1. Place the chicken, onion, garlic, lemon-garlic pepper, Italian herb blend, water, stock, bouillon, and a good pinch of salt in a large Dutch oven over high heat. Bring it to a boil, reduce the heat to a simmer, cover, and let simmer until the chicken reaches 160 degrees (about 30 minutes).
  2. Move the chicken to a large bowl or plate and let cool a bit. Using a slotted spoon, remove and discard the onion. 
  3. Taste the stock, it should taste rich and chicken-y. If it’s bland, add more bouillon or salt. Bring the chicken stock back up to a low boil and add the carrots and celery; cook for about 7 minutes.
  4. Add the egg noodles to the stock and cook until done – about 8 minutes. Meanwhile, shred the chicken, discarding the skin and bones. Add most of the chicken (I usually have about 2 cups leftover) to the pot along with the sherry and cream. Cook for 1 or 2 more minutes and taste. Season with salt and pepper to taste and serve!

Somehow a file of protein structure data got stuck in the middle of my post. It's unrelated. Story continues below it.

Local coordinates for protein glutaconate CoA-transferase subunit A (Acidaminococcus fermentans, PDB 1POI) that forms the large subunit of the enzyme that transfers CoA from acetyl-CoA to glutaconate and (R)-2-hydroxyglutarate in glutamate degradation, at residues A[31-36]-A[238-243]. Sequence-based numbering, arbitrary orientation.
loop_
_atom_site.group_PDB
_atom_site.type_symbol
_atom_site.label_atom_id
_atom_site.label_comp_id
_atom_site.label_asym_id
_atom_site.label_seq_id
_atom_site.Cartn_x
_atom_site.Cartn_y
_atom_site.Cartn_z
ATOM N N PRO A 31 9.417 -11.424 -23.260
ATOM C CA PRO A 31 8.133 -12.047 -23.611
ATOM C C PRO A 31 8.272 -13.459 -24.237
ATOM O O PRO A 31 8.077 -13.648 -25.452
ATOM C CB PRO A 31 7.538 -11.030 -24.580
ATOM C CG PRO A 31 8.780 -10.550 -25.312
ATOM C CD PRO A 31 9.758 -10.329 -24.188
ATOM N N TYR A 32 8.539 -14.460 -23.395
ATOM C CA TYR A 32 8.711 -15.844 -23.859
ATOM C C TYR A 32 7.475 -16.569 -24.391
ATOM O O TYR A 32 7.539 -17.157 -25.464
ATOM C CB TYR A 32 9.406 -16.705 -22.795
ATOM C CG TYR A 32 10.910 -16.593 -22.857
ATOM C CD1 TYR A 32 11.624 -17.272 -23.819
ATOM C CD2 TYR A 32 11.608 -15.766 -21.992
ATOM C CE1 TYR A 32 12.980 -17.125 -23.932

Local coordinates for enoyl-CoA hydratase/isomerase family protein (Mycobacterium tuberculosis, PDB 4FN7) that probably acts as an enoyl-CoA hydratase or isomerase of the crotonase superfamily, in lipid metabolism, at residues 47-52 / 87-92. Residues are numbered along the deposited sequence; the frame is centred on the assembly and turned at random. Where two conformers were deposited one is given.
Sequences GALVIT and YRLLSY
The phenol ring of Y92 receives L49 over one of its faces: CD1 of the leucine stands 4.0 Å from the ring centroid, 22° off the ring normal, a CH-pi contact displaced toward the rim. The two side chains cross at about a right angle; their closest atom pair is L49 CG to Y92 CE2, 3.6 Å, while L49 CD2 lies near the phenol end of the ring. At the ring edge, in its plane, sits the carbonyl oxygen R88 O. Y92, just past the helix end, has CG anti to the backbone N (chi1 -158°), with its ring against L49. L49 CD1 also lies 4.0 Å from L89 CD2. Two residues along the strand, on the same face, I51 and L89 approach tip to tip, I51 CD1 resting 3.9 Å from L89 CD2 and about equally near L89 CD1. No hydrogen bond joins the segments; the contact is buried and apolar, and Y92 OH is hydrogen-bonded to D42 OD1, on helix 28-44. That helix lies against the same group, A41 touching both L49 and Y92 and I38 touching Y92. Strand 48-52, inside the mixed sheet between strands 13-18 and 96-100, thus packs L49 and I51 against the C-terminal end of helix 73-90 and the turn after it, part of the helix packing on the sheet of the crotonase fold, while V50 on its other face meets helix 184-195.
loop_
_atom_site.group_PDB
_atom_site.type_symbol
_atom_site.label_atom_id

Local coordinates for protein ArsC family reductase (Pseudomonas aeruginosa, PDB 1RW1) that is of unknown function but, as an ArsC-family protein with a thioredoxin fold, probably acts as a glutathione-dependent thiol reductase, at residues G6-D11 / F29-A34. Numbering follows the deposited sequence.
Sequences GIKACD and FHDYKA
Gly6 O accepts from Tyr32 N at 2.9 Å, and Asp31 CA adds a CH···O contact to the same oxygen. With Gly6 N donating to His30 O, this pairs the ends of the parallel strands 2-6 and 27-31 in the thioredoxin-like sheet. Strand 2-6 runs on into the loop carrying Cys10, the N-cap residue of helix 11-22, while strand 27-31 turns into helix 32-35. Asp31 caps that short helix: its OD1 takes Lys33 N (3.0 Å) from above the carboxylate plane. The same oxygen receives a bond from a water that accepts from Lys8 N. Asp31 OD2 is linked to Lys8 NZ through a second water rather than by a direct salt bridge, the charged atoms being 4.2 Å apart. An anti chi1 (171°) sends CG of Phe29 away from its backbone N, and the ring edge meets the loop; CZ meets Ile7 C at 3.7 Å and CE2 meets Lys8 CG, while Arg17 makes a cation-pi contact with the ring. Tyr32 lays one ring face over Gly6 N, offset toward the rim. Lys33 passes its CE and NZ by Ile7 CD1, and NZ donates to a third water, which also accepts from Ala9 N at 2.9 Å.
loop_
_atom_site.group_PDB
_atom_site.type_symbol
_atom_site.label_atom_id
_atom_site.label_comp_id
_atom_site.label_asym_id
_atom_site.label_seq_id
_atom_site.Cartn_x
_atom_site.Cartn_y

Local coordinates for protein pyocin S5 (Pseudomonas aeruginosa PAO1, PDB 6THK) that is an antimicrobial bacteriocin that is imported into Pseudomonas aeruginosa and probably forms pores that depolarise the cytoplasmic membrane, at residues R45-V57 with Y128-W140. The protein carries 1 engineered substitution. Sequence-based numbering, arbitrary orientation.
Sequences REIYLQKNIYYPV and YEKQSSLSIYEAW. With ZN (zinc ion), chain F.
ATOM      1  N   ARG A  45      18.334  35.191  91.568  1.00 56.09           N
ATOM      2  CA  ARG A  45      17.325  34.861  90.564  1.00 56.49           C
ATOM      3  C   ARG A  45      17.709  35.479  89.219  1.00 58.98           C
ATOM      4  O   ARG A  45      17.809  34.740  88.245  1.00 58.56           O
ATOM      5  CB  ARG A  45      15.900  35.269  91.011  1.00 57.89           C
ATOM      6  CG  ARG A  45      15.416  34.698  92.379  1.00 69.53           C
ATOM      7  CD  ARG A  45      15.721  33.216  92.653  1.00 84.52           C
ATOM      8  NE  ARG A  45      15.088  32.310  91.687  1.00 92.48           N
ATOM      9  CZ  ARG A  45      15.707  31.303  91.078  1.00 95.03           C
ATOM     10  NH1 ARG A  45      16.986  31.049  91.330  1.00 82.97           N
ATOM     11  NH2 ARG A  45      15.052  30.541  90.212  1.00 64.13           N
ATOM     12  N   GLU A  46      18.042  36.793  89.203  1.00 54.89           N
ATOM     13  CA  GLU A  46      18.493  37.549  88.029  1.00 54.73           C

Sometimes this soup needs more salt than you think, be sure to taste and adjust during cooking!


For more soup season deliciousness, try my Sausage, Kale, and White Bean Soup, or my Broccoli Beer Cheese Soup. Yay, soup!

Local Goodness at Tarheel Too Produce Market

Is there a connection between who you are and what you eat? The adage is likely hinting at our waistlines more than our personalities but, in my view, I’ve never met a person who truly enjoys some good North Carolina-grown produce that I couldn’t get along with. Sweet potatoes, scuppernong grapes, butter beans, and the prized mattamuskeet sweets breed kind, good-humored people, as far as we can tell here on the OBX. Those friendly folks near Kill Devil Hills all seem to gather in one place, around another kind-hearted soul – Ed Goninan at Tarheel Too Produce Market.

Tarheel Too Produce Market and it’s owner, Ed, bagging arugula